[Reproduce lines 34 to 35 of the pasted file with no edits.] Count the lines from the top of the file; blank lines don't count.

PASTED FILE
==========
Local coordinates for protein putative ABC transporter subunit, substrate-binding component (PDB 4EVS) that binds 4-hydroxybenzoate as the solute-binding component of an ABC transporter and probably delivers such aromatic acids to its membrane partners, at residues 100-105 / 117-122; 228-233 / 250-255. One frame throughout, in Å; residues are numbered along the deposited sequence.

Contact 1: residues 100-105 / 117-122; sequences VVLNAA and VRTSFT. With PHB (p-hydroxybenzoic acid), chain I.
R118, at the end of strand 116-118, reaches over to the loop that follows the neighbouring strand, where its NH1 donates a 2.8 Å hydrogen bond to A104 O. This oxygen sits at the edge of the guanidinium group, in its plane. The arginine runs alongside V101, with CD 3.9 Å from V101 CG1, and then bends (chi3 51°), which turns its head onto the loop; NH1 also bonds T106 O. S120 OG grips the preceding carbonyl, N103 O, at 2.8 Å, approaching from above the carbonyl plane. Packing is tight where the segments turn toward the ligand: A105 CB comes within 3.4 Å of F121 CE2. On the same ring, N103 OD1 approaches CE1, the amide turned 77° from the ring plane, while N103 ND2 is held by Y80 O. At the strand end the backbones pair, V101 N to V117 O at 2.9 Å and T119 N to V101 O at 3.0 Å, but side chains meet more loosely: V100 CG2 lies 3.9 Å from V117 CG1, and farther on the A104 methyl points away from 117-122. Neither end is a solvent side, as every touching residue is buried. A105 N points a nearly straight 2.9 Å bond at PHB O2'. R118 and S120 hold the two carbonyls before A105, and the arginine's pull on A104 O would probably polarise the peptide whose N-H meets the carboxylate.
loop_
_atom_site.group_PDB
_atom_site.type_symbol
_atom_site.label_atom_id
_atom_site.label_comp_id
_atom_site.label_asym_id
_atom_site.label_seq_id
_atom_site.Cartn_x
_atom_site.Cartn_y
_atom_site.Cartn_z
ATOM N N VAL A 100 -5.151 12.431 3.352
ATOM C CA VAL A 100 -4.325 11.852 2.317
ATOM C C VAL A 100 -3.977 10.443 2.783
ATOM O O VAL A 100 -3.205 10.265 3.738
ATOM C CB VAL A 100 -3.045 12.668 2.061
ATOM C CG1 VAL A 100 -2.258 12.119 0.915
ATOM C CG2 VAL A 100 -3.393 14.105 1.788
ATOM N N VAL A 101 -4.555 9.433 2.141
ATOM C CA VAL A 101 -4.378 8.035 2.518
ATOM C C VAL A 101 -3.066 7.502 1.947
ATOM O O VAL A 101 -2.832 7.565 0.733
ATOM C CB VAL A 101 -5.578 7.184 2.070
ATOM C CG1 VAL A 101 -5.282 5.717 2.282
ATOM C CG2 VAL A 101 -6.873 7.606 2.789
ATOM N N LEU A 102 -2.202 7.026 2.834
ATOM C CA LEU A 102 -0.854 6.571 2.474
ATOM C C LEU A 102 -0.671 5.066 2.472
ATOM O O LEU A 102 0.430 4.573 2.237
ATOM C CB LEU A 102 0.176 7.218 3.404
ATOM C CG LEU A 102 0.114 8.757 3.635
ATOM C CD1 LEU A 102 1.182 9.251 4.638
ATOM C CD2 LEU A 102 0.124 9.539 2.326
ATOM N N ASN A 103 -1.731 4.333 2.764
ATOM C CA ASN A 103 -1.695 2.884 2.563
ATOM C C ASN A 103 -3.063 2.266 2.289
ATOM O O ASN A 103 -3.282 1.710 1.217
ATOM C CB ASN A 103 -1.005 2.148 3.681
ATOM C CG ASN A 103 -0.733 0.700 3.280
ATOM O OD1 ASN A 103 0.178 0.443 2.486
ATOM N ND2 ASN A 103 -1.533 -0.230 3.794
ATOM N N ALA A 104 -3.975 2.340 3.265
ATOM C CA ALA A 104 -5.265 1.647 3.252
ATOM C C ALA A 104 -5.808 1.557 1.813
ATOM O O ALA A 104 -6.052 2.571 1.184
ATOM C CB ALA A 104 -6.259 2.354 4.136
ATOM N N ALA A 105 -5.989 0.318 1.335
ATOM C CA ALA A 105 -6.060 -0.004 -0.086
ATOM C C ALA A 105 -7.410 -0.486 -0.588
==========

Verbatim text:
ATOM C CD1 LEU A 102 1.182 9.251 4.638
ATOM C CD2 LEU A 102 0.124 9.539 2.326